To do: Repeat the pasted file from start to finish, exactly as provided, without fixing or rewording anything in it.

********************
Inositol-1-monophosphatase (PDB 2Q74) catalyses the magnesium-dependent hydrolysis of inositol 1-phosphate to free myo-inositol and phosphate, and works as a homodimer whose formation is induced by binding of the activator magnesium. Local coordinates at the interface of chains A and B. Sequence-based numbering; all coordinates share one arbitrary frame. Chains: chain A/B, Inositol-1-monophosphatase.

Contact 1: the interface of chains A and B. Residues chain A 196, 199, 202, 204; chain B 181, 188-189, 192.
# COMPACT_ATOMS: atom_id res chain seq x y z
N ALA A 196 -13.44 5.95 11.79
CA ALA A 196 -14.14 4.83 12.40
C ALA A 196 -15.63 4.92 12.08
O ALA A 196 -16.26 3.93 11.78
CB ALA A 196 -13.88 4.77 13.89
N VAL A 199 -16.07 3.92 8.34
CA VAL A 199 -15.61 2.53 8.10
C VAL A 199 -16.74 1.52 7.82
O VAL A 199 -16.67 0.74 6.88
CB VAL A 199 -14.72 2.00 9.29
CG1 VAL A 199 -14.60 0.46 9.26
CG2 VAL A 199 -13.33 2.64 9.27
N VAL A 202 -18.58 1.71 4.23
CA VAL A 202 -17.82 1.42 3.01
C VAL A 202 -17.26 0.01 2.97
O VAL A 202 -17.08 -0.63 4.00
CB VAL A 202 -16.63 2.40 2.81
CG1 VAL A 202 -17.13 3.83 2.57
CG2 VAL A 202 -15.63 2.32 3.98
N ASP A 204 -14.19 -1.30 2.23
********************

Inositol-1-monophosphatase (PDB 2Q74) catalyses the magnesium-dependent hydrolysis of inositol 1-phosphate to free myo-inositol and phosphate, and works as a homodimer whose formation is induced by binding of the activator magnesium. Local coordinates at the interface of chains A and B. Sequence-based numbering; all coordinates share one arbitrary frame. Chains: chain A/B, Inositol-1-monophosphatase.

Contact 1: the interface of chains A and B. Residues chain A 196, 199, 202, 204; chain B 181, 188-189, 192.
# COMPACT_ATOMS: atom_id res chain seq x y z
N ALA A 196 -13.44 5.95 11.79
CA ALA A 196 -14.14 4.83 12.40
C ALA A 196 -15.63 4.92 12.08
O ALA A 196 -16.26 3.93 11.78
CB ALA A 196 -13.88 4.77 13.89
N VAL A 199 -16.07 3.92 8.34
CA VAL A 199 -15.61 2.53 8.10
C VAL A 199 -16.74 1.52 7.82
O VAL A 199 -16.67 0.74 6.88
CB VAL A 199 -14.72 2.00 9.29
CG1 VAL A 199 -14.60 0.46 9.26
CG2 VAL A 199 -13.33 2.64 9.27
N VAL A 202 -18.58 1.71 4.23
CA VAL A 202 -17.82 1.42 3.01
C VAL A 202 -17.26 0.01 2.97
O VAL A 202 -17.08 -0.63 4.00
CB VAL A 202 -16.63 2.40 2.81
CG1 VAL A 202 -17.13 3.83 2.57
CG2 VAL A 202 -15.63 2.32 3.98
N ASP A 204 -14.19 -1.30 2.23